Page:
PENN VALLEY, PA, U.S., April 29, 2021 /EINPresswire.com/ — Ohio’s oil and gas production started out slowly in 2021, but the diminishing number of COVID-19 cases and accelerated vaccine roll-out have resulted in an increase in production that is supporting renewed petroleum product demand and new economic growth opportunities, according to Christina Polesovsky, the American Petroleum Institute’s Associate Director-Ohio.
Polesovsky will be a presenter at the Ninth Annual Utica Midstream Conference, slated for May 20, at the Holiday Inn Canton (Ohio) Belden Village. The one-day conference is presented by Shale Directories.com and the Canton Regional Chamber of Commerce.
“Ohio’s natural gas production from January 2020 to January 2021, was down 1.6 percent, year-over-year,” Polesovsky said. “With nine rigs drilling for gas in the Ohio Utica as of April 1, 2021, however, per-rig productivity is near record performance.”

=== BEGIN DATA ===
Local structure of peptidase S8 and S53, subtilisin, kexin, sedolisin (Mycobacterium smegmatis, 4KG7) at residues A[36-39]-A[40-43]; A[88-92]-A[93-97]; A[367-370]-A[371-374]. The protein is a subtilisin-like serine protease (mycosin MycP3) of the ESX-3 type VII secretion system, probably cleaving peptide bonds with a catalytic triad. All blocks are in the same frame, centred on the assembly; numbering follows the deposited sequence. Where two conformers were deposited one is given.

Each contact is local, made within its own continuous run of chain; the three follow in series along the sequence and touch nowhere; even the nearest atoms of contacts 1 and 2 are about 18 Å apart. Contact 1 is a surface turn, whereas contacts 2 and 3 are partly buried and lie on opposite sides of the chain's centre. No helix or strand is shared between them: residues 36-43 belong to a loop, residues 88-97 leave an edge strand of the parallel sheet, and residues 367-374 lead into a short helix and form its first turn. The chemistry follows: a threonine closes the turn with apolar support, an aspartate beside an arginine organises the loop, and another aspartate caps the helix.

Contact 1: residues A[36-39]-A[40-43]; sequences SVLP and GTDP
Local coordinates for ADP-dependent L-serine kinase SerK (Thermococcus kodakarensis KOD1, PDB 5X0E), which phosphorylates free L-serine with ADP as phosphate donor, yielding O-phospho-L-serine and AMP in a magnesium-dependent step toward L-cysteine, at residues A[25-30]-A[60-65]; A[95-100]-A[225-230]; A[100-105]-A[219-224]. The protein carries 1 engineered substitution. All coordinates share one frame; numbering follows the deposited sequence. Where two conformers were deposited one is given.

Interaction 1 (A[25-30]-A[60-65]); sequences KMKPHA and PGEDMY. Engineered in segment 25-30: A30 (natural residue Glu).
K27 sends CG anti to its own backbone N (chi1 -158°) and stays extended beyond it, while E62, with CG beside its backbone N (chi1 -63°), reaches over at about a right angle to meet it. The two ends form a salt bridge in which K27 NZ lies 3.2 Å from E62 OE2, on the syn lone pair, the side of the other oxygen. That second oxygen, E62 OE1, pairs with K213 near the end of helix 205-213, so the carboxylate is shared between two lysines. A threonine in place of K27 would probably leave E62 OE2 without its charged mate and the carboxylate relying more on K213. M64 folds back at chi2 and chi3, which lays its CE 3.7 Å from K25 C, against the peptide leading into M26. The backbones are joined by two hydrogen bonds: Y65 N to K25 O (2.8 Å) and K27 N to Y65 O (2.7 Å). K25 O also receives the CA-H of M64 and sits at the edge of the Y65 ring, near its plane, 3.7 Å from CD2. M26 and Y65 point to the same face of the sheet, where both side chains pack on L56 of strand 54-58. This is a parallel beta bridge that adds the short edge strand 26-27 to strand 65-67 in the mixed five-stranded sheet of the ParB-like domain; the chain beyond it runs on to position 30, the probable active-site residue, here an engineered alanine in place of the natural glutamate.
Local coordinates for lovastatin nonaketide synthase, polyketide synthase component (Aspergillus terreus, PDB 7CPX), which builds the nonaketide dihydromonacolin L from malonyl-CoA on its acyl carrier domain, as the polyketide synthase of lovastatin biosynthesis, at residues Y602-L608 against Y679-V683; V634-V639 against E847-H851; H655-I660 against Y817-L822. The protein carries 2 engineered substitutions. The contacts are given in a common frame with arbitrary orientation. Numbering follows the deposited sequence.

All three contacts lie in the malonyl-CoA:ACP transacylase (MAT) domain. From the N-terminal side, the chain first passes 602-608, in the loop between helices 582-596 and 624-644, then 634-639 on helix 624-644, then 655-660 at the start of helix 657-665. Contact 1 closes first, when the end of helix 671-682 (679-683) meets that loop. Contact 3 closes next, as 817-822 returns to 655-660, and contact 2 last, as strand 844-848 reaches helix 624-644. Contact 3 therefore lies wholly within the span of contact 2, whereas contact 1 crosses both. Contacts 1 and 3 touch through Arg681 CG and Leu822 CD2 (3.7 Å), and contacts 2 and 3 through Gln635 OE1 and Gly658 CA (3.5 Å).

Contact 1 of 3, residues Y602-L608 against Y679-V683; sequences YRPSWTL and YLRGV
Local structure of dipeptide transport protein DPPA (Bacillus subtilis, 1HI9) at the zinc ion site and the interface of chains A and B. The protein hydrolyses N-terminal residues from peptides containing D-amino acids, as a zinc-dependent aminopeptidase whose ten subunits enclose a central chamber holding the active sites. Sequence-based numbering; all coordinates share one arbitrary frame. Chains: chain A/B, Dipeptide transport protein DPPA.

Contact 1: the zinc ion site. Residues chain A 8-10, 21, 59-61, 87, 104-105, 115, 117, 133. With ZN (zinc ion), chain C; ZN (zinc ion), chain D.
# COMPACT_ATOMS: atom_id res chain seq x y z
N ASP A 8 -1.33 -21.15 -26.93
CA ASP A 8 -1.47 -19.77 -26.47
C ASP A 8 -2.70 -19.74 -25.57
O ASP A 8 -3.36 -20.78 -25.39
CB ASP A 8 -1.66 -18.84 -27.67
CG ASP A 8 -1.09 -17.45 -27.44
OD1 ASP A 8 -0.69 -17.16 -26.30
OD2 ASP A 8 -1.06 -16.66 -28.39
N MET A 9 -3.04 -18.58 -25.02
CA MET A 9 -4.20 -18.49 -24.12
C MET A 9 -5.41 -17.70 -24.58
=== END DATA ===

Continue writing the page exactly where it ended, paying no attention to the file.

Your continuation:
Drilling permits granted by the state of Ohio fell by roughly 200 from 2019 to 2020, according to Polesovsky. But permits issued in the first 10 weeks of 2020, compared with the same period in 2021, increased by one-third – from 46 to 61 – provide another strong indicator of industry growth in 2021.
“It’s definitely a good sign,” Polesovsky said.
“Roughly 100 days into the Biden administration, Polesovsky said the oil & gas industry “stands ready to work with the administration on a number of issues – including climate change.”
“Climate change is real, and we also know the world will use more oil and gas 20 years from now compared to today. We don’t have to choose between a lower carbon future and sustaining and growing the more than 10 million American jobs supported by the industry,” Polesovsky said. “We can and must do both.”
Polesovsky said currently there are numerous O&G-related legislative and regulatory proposals under consideration in Columbus with potential to impact Ohio’s shale industry.
“We always try to impart on policymakers that Ohio is constantly competing (with other states and countries) for industry investment,” Polesovsky said. “We are fortunate that most policymakers understand the balance needed to keep Ohio business-friendly in order to retain and grow investment in our industry.”